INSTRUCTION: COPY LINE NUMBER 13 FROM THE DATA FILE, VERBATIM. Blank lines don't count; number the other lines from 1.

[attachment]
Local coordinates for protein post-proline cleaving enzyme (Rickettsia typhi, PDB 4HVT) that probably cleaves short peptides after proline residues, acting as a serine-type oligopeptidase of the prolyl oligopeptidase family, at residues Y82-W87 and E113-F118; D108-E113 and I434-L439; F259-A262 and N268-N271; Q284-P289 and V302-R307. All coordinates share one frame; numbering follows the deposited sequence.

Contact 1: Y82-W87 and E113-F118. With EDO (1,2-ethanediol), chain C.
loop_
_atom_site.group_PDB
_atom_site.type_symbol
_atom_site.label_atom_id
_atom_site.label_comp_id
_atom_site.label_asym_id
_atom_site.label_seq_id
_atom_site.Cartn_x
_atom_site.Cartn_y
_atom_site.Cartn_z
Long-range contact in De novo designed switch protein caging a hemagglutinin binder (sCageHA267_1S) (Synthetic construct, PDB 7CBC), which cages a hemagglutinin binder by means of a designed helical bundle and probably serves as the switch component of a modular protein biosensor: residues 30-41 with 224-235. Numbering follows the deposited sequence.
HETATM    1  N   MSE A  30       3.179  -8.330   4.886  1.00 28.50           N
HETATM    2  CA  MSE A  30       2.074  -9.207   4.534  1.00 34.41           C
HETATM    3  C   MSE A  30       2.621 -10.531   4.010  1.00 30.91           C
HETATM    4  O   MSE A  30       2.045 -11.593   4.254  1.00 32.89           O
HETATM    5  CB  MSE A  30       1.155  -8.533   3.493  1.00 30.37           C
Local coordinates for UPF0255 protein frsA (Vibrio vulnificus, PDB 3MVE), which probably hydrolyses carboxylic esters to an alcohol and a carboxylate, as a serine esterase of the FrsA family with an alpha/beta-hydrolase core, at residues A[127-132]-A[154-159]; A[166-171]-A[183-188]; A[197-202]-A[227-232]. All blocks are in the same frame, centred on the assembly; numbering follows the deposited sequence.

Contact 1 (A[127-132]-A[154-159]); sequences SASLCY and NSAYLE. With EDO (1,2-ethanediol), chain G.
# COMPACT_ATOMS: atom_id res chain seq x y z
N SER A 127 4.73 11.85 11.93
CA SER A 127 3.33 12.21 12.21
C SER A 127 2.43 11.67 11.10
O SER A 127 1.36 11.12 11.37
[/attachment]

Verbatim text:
Long-range contact in De novo designed switch protein caging a hemagglutinin binder (sCageHA267_1S) (Synthetic construct, PDB 7CBC), which cages a hemagglutinin binder by means of a designed helical bundle and probably serves as the switch component of a modular protein biosensor: residues 30-41 with 224-235. Numbering follows the deposited sequence.